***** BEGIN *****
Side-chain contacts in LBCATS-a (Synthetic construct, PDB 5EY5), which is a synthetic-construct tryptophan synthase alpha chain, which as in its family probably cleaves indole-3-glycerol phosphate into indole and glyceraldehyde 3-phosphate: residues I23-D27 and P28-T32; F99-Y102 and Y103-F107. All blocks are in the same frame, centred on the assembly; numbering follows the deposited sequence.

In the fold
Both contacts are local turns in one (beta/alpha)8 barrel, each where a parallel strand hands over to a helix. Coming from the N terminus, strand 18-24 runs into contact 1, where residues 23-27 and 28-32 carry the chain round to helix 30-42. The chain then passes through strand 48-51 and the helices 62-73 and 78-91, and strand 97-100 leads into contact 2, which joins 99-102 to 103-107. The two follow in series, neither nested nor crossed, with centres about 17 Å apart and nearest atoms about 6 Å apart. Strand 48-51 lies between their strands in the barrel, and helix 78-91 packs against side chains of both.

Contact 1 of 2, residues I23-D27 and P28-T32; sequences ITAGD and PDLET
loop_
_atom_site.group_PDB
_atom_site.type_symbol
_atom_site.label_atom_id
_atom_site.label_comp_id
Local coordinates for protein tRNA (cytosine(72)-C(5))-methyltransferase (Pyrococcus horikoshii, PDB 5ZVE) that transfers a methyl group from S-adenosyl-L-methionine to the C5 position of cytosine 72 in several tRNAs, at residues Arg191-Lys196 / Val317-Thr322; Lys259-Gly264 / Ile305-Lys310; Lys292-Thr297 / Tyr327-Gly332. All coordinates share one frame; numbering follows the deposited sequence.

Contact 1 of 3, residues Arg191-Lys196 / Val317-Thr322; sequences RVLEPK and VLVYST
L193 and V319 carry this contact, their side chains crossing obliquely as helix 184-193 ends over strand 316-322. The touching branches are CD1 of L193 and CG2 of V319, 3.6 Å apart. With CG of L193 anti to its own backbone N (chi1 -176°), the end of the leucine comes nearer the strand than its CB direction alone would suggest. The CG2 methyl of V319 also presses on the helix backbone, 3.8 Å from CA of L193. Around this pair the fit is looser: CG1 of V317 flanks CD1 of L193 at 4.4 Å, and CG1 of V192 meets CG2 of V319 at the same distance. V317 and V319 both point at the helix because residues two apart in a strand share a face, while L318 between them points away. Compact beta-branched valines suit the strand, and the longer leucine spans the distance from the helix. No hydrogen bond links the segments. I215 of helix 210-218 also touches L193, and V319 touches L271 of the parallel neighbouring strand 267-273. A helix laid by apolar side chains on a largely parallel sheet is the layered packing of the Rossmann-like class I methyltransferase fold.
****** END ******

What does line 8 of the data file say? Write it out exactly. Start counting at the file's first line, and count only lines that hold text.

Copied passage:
_atom_site.label_atom_id